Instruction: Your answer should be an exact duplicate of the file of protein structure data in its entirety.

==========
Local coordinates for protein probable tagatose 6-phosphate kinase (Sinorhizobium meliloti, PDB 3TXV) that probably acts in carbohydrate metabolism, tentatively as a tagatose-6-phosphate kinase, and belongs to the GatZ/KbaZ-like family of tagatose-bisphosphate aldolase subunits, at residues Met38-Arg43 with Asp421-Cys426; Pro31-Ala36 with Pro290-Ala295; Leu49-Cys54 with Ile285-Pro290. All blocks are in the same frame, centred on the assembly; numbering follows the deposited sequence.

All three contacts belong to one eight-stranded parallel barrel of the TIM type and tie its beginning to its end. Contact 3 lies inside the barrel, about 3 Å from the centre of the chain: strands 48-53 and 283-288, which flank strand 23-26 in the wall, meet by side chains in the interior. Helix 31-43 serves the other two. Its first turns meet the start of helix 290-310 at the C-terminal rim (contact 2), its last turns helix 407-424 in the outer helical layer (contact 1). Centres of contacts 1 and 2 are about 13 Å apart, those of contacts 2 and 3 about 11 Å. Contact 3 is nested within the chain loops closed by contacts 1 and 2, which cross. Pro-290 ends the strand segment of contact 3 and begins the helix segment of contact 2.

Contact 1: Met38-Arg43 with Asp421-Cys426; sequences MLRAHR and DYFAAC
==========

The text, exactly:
Local coordinates for protein probable tagatose 6-phosphate kinase (Sinorhizobium meliloti, PDB 3TXV) that probably acts in carbohydrate metabolism, tentatively as a tagatose-6-phosphate kinase, and belongs to the GatZ/KbaZ-like family of tagatose-bisphosphate aldolase subunits, at residues Met38-Arg43 with Asp421-Cys426; Pro31-Ala36 with Pro290-Ala295; Leu49-Cys54 with Ile285-Pro290. All blocks are in the same frame, centred on the assembly; numbering follows the deposited sequence.

All three contacts belong to one eight-stranded parallel barrel of the TIM type and tie its beginning to its end. Contact 3 lies inside the barrel, about 3 Å from the centre of the chain: strands 48-53 and 283-288, which flank strand 23-26 in the wall, meet by side chains in the interior. Helix 31-43 serves the other two. Its first turns meet the start of helix 290-310 at the C-terminal rim (contact 2), its last turns helix 407-424 in the outer helical layer (contact 1). Centres of contacts 1 and 2 are about 13 Å apart, those of contacts 2 and 3 about 11 Å. Contact 3 is nested within the chain loops closed by contacts 1 and 2, which cross. Pro-290 ends the strand segment of contact 3 and begins the helix segment of contact 2.

Contact 1: Met38-Arg43 with Asp421-Cys426; sequences MLRAHR and DYFAAC